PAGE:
Amy Bowers TV Talk

"Teen 2K"

"We're the generation doing the shooting," my thirteen year old told me.  "People are waiting to see what happens next."

Last spring, when high school students killed their classmates at Columbine, I asked my daughter whether she felt safe at school.  Yes, she felt safe because, "no one at my school would do that."

One season and several massacres later, including a school shooting in our state, the class of 2004 no longer feels safe: "Be careful when the fire alarm is pulled," they warn each other.

As Teen 2K watches its collective back, we watch them, and don't know what to expect. Perhaps we haven't really noticed them yet. And if my kids are any indication, they aren't really noticing mainstream journalism.

My teenagers don't get their information from broadcast news or the newspaper. They dislike the anchors and the reporters, and criticize the story selection that "all seems the same." They characterize the newspaper's limited copy space as "stock market reports, and barely any good entertainment" pieces. Every morning they ignore the TV in the kitchen while I watch the Today Show, Good Morning America, or MSNBC.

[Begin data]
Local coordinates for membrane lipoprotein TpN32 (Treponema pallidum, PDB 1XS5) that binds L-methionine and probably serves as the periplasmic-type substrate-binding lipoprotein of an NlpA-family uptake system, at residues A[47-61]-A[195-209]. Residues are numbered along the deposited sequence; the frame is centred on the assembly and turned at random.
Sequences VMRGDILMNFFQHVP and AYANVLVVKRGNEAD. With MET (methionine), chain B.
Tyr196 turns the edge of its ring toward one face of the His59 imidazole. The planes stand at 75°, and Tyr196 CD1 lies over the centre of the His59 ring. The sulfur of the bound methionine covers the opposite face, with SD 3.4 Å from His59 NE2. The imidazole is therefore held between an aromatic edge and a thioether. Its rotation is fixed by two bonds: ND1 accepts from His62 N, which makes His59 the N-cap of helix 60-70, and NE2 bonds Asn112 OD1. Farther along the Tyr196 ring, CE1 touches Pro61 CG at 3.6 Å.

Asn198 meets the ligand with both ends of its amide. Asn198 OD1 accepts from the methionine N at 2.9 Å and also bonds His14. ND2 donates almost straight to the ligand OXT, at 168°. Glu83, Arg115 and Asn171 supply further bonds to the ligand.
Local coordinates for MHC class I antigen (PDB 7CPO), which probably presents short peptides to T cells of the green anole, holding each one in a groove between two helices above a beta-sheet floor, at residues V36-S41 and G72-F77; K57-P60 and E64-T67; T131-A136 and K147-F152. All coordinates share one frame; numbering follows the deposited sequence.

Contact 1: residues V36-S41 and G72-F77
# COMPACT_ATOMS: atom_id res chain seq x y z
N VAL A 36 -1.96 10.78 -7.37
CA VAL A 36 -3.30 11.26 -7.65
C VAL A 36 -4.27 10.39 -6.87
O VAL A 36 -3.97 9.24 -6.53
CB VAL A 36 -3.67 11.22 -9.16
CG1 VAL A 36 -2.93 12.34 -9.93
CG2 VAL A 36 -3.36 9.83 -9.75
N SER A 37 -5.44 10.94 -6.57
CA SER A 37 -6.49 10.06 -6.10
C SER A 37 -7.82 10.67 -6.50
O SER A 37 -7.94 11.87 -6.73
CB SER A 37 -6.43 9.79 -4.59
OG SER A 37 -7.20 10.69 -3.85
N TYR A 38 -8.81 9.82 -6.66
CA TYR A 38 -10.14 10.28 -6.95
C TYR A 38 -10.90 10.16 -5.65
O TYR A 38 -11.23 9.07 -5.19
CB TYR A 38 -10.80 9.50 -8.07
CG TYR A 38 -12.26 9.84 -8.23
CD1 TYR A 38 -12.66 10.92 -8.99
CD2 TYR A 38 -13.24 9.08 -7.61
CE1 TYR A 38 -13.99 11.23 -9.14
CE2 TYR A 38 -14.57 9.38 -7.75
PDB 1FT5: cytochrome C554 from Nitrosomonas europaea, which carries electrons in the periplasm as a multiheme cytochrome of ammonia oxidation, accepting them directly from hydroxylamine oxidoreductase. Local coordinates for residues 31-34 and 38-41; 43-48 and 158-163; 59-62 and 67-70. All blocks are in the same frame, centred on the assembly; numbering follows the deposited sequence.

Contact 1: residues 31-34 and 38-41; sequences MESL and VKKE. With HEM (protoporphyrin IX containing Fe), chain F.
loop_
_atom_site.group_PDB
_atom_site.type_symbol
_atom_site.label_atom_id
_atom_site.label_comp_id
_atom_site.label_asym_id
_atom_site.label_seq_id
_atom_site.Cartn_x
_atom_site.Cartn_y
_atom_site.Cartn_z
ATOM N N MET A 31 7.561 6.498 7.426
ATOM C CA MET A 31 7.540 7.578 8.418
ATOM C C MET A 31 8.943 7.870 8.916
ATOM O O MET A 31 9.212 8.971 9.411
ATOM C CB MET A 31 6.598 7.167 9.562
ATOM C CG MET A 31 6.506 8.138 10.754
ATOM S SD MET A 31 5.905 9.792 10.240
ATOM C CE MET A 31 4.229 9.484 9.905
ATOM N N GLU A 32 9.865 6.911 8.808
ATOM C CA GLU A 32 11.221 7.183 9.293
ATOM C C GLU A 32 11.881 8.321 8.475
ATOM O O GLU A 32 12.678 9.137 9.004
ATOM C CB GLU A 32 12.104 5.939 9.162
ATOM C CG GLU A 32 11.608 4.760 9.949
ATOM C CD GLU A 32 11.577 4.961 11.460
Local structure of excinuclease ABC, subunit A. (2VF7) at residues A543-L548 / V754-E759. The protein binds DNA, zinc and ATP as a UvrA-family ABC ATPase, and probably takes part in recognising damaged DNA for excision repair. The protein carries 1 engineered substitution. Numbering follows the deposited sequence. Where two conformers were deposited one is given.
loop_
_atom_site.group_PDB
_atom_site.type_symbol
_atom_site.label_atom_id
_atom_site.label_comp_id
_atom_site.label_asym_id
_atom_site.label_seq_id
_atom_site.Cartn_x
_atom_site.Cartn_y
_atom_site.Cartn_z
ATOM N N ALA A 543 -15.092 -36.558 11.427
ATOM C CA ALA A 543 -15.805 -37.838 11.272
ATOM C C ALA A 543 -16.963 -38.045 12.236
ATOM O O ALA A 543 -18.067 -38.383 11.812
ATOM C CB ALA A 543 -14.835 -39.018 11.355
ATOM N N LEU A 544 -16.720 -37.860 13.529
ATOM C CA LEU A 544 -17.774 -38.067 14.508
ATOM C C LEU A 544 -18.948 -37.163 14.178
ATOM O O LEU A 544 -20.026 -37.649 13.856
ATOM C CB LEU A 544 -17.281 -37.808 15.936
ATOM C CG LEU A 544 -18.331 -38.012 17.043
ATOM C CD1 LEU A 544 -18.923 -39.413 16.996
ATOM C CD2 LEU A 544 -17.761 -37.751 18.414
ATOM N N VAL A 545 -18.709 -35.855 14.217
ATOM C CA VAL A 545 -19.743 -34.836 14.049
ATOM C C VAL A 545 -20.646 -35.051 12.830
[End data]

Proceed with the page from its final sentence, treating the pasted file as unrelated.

My kid's primary source of news is Channel One, a daily news show produced for and distributed to secondary schools around the country. They have "interesting stories, cool music, young reporters," and they even run amusing commercials. They cover the world's top stories and the world, and they run portraits and opinions of young people.

Teen 2k are information consumers. They are on the Web, they watch TV,  they absorb music, culture, science, and literature. They see themselves on television when their classmates go on a rampage. They bubble through our culture, easily intrigued, radiant with energy, ready to create an identity.

"People don't know what to expect from us."

I sure as hell don't.

Amy Bowers

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